Alexander Mallin
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Alexander Mallin

 

Alex is a senior in the University of Missouri - Columbia Journalism School with an emphasis in broadcast news reporting. He is from Kansas City, Mo. and attended Oak Park High School. Alex has been involved with journalism since publishing a monthly newspaper at his elementary school. Alex is a reporter and anchor for KOMU-TV in Columbia and also a broadcast writer for Newsy.com.  Through working at MDN and utilizing his college studies, he hopes to realize his aspirations of working for 60 Minutes as a political and international reporter.His main interests are in longform broadcast, and bringing to life untold stories.


Stories by Alexander Mallin in 2013 include:
Stories by Alexander Mallin in 2012 include:

Alex Mallin's Tweets @MDNnews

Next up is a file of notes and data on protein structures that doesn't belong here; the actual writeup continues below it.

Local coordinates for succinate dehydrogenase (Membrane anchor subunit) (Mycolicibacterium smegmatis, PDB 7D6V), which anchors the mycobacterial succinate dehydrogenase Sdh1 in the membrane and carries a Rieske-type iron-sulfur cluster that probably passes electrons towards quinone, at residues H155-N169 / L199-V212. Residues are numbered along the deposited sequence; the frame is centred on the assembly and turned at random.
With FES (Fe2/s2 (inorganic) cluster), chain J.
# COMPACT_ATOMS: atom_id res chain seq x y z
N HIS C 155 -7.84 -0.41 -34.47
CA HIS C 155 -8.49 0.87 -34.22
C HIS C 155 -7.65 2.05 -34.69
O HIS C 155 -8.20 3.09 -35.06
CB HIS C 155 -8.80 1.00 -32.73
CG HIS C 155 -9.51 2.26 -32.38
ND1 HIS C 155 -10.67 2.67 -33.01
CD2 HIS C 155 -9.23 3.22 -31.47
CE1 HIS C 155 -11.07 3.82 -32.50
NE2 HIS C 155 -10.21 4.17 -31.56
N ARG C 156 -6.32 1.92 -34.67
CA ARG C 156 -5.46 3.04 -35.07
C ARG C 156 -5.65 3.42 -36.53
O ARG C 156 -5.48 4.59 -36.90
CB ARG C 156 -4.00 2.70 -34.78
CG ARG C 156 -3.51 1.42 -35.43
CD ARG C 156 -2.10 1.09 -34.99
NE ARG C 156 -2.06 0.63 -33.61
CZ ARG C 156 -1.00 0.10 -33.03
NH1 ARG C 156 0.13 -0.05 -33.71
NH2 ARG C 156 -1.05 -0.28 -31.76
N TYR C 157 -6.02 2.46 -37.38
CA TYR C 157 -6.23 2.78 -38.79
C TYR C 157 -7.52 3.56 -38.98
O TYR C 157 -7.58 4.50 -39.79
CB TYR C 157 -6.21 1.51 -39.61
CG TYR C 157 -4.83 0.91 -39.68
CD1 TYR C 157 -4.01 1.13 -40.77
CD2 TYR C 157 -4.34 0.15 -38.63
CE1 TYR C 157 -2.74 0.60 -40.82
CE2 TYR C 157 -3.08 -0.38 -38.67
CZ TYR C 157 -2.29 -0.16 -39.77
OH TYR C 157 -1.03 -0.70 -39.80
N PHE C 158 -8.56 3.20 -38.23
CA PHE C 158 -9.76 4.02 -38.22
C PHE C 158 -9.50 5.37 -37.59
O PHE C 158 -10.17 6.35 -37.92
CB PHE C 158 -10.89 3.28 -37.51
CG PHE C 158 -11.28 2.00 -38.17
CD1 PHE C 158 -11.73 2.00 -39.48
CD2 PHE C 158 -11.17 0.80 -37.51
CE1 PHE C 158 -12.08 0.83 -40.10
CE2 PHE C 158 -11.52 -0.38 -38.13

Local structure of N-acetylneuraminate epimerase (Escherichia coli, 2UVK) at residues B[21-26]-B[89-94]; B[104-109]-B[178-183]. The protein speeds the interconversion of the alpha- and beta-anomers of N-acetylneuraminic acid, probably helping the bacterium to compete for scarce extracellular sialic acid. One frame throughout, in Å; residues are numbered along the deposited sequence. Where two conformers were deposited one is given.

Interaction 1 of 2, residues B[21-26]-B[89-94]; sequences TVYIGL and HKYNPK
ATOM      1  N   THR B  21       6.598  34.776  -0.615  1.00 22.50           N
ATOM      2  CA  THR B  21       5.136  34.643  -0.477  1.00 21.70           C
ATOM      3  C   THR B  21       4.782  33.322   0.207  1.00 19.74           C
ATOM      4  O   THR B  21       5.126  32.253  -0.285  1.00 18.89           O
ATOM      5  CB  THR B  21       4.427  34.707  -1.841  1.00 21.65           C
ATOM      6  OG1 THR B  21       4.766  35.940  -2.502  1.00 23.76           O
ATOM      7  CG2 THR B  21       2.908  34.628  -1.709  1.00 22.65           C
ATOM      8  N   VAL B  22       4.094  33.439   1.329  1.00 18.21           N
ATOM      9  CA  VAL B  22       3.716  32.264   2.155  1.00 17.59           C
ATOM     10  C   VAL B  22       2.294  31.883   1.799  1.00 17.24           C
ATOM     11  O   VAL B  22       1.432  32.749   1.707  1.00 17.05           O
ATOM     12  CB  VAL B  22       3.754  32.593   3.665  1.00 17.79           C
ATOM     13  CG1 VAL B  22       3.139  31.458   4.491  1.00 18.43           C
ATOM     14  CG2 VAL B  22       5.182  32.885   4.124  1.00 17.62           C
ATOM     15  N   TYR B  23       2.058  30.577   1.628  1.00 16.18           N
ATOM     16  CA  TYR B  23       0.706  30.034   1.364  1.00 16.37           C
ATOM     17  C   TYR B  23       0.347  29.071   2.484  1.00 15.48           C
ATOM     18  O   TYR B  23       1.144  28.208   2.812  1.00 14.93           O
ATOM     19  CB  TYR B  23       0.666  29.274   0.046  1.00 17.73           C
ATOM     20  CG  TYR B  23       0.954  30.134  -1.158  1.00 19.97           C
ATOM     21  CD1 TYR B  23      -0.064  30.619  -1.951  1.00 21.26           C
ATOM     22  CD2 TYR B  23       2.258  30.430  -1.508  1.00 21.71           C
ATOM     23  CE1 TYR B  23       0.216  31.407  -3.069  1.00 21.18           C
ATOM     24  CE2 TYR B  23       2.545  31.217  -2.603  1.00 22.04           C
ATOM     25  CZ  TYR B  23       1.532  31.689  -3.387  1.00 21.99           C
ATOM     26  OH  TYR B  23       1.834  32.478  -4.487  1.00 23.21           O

• 01/22/2013: St. Louis Senator pushes to give power back to elected school board http://bit.ly/UBv8Rp
  • 01/22/2013: St. Louis City Senator Jamilah Nasheed pushes to give power back to elected school board http://bit.ly/VSDZBo
  • 01/24/2013: Plane purchase causes turbulence in nomination process http://bit.ly/UBv8Rp
  • 01/24/2013: Controversy Nixon's new plane delays confirmation of a top administration official http://bit.ly/10PFMev
  • 01/29/2013: The senate has endorsed legislation that lawmakers could attract more NCAA tournaments to the state http://bit.ly/XQFv4u
  • 01/31/2013: Senate votes to slash tax bills for amateur sports events, charity groups http://bit.ly/UBv8Rp
  • 01/31/2013: Missouri Senate sends amateur sports, benevolent tax credit bills to House http://bit.ly/XpDg9o
  • 02/05/2013: House Republicans advance voter-ID bill http://bit.ly/UBv8Rp
  • 02/07/2013: Missouri House sends HB 87, which would extend 5 sets of benevolent tax credits, to Senate in 149-2 vote. #moleg
  • 02/07/2013: Benevolent tax credits bill heads from House to Senate http://bit.ly/V1U33X
  • 02/07/2013: House moves proposal dealing with charitable tax credits to Senate http://bit.ly/UBv8Rp
  • 02/14/2013: Missouri lawmakers push to have voters place a cap on state spending http://bit.ly/UBv8Rp